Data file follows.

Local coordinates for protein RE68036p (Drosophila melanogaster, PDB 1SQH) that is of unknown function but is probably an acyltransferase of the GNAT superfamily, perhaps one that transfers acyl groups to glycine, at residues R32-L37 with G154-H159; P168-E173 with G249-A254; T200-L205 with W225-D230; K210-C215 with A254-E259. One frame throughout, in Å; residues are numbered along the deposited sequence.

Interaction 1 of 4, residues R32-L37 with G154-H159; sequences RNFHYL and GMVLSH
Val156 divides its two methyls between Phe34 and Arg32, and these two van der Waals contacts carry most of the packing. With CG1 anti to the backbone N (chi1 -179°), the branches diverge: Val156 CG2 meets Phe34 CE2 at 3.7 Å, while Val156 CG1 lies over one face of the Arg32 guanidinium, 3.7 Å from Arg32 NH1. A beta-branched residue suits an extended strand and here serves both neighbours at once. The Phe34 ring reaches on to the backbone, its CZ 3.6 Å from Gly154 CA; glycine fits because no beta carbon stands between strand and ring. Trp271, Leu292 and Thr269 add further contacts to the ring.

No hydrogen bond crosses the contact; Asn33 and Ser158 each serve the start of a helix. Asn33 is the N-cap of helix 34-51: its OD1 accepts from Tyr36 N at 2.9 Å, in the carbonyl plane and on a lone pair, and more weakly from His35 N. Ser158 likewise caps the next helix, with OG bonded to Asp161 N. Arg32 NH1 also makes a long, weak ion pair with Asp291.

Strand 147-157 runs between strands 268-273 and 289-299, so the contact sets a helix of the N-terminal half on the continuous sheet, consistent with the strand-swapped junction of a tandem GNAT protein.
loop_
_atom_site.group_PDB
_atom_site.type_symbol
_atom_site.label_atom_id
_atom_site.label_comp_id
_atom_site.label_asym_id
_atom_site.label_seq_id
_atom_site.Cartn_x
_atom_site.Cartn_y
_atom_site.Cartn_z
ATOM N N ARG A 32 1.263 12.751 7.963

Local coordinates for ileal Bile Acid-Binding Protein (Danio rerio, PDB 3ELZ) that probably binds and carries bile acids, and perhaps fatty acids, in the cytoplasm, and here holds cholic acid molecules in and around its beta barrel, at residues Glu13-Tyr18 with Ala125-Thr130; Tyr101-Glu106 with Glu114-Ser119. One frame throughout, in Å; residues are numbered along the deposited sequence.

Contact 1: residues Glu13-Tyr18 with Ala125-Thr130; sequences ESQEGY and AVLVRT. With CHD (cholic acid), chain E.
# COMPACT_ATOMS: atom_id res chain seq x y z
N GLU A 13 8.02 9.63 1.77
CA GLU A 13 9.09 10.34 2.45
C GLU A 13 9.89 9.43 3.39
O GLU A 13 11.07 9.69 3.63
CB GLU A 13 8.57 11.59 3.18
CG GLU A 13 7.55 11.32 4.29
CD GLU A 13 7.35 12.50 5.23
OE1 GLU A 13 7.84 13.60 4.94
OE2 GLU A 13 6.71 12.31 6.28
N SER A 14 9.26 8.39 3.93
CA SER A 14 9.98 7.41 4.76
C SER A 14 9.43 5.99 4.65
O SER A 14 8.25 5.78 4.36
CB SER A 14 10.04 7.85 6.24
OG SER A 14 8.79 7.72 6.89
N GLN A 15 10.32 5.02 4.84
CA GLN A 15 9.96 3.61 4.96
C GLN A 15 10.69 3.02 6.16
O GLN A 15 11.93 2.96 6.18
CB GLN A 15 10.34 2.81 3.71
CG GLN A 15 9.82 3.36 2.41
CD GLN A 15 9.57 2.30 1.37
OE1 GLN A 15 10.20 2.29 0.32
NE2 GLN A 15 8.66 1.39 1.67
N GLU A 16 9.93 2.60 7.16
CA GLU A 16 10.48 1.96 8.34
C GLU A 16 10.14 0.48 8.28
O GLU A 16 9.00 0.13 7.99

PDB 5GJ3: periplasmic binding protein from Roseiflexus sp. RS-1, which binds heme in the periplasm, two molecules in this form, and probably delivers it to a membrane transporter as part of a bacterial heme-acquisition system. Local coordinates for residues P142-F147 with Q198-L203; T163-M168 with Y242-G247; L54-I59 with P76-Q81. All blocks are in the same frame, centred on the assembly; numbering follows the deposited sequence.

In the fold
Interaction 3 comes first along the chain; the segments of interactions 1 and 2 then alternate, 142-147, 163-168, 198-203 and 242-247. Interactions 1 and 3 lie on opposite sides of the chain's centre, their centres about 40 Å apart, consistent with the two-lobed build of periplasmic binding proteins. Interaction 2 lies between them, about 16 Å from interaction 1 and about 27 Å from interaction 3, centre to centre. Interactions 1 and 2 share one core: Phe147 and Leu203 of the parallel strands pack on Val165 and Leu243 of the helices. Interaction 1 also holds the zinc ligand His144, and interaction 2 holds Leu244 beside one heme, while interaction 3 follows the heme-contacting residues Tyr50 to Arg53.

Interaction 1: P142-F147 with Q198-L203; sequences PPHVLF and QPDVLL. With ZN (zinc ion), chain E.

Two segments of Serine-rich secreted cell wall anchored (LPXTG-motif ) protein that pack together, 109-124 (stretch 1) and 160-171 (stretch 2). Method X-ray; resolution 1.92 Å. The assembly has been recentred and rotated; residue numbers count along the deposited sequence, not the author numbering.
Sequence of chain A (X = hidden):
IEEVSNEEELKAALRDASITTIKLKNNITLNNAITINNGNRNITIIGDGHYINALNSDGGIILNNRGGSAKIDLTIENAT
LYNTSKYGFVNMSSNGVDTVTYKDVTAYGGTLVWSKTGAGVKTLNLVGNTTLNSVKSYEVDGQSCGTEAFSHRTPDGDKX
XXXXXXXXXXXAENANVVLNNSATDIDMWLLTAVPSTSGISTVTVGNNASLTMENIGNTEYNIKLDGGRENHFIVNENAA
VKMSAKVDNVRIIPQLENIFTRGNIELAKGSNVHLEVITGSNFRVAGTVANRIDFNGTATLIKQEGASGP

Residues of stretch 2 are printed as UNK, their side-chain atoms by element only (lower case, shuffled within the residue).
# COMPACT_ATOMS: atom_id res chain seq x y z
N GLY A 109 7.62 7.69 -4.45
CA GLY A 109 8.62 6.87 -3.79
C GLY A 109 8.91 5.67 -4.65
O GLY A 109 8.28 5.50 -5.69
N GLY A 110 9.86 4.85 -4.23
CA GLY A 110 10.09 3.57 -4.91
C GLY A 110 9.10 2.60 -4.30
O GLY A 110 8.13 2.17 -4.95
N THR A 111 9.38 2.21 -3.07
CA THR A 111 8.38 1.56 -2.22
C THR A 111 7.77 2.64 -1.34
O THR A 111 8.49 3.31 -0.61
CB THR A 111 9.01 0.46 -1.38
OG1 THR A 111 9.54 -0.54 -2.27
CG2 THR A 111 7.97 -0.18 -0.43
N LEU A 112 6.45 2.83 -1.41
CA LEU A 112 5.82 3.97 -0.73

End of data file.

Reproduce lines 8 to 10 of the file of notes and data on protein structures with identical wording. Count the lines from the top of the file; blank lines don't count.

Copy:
_atom_site.type_symbol
_atom_site.label_atom_id
_atom_site.label_comp_id